10 Tips for Keeping Your Fleet on the Road, Serving Customers

Dedicated Transportation, Fleet Management, Fleet Management, Sustainability, Transportation Management
March 20, 2014
When Your Fleet’s Not Moving Smoothly, Your Business Isn’t Either

 

As rising fuel costs, increasing competition and a growing freight capacity crunch put pressure on transportation managers to get more out of their fleets, there’s a renewed focus on reducing idle time. This isn’t just about drivers leaving engines on while their tractor-trailers are parked at a rest stop. Let’s take the notion of idle time up 10,000 feet to consider why vehicles in a fleet might not be fully utilized for a number of reasons.

Like many fleet owners/managers, your number one focus is likely on delivering outstanding customer service. To do so, you may plan your fleet for peak capacity, so that you can respond when demand spikes. But, keeping your business rolling by keeping extra trucks on the sidelines isn’t always the best strategy. In fact, it can be costly, especially when you factor in maintenance, taxes, insurance and other expenses.

So, in an age where the “do-more-with-less” mantra is fundamental to success, how do you minimize idle time and get on the road to a more efficient fleet – whether it’s private, for-hire or dedicated? There are steps you can take right now to eliminate waste and unnecessary costs and get more out of your fleet.

ryder exchange tips to maximize your fleet

10 tips for unlocking efficiency, eliminating waste and reducing fleet idle time

    1. Run Lean

Need visibility into the efficiency of your drivers, routes, maintenance and loads? Want to make better use of capital assets? Take supply chain inefficiencies out of the equation by optimizing your assets, routes, service levels and operating costs? Consider a dedicated fleet that incorporates Lean practices to transform your inbound/outbound transportation network.

    1. Put empty miles in the rear view mirror

Empty miles are one of the most expensive aspects of running a fleet. When you send a vehicle out to deliver goods and it comes back empty, there aren’t any revenues offsetting the cost of those empty miles. The key is to optimize assets, routes, service levels and costs to streamline your transportation network. That might mean partnering with a dedicated provider that can arrange revenue-generating backhaul opportunities to minimize empty miles.

    1. Rightsize, rightsize, rightsize

If you have vehicles sitting on the sidelines, chances are your fleet is too large. Work with transportation experts to rightsize your fleet, driver workforce and use of common carriers. Adopt fuel strategies that consolidate carriers and loads.

    1. Reduce wait times

One of the most common causes of fleet idle time is poor planning that leaves drivers waiting at a dock to load or unload a tractor-trailer. To reduce wait time, map out processes, detailing how material and information flows from production to customers. Look for ways to eliminate excess moving, handling and inventory and keep goods and processes flowing smoothly.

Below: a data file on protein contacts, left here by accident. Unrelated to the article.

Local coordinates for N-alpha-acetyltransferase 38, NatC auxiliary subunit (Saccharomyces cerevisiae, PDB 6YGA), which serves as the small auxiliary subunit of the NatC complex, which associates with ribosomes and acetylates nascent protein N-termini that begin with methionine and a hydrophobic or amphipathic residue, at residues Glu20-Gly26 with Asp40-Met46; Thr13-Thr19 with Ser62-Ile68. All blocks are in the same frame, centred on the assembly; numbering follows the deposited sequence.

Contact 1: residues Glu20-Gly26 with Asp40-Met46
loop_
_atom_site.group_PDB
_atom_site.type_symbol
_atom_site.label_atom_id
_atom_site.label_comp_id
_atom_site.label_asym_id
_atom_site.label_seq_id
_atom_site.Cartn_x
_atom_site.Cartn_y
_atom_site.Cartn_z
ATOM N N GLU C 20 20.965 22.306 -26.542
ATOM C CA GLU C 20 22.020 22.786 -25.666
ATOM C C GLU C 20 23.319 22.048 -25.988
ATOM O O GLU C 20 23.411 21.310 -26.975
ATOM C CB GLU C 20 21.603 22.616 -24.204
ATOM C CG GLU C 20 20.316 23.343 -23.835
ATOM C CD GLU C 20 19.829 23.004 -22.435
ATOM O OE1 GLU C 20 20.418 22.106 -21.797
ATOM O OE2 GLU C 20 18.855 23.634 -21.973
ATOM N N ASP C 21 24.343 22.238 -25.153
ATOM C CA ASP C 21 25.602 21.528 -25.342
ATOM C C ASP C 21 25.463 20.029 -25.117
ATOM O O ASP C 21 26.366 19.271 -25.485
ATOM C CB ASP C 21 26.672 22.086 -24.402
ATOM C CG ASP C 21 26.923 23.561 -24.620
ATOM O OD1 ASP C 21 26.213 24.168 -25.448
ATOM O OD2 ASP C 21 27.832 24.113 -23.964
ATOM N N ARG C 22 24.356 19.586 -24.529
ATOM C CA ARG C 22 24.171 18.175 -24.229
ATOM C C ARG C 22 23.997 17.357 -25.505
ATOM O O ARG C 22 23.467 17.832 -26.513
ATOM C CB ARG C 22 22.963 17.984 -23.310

1. Sideline engine idle time

Ok, here it is. After labor, fuel is probably your biggest fleet expense. Why waste precious fuel – and dollars – at a roadside rest stop because your drivers leave the engine running? Filling up the tank of an average 18-wheeler costs upwards of $1000. By making a few modest adjustments in driver behaviors, you can save a great deal of money on fuel over the long haul.

    1. Maintain a state of perfect flow

When people, materials, equipment and processes flow smoothly, you’re better able to get quality products to customers when and where they want them. What’s more, eliminating unnecessary movements and delays results in shorter lead times and less fleet idle time.

    1. Get connected

Advances in onboard navigation technology can help you make the most of your drivers and vehicles. With real-time data about vehicles, drivers, and traffic conditions, you can keep your drivers and trucks on route or ease them through traffic snarls to reach their destinations faster. Accident gumming up the works on one route? Divert the load to another to avoid delays.

    1. Track driver behavior

Telematics doesn’t just tell you about vehicle locations, fuel usage and DOT log requirements. It also tracks idle time, so you know if drivers are leaving their engines on to keep the cab warm or cool (depending on the season) while they take a break to eat lunch.

    1. Look at the big picture

With the latest on-board technology, you know what’s happening across your fleet. By aggregating data across the fleet, you can balance loads, boost driver productivity, and fine-tune trade cycles.

    1. Keep small problems from turning into big ones

Regulator preventive maintenance and inspections (including at fuel stops) are essential to keeping your fleet on the road – and keeping small issues from turning into big ones. Preventive maintenance includes everything from vehicle inspection, lubrication and adjustment to cleaning, testing, repair and/or parts replacement.

Are you employing every weapon in your transportation arsenal to keep your fleet on the road? Is your dedicated provider up to date on the route, driver and load optimization strategies? Idle time reduction steps?

To learn more about how you can get more out of your fleet, download our White Paper: Top 10 Tips For Reducing Idle Time here.

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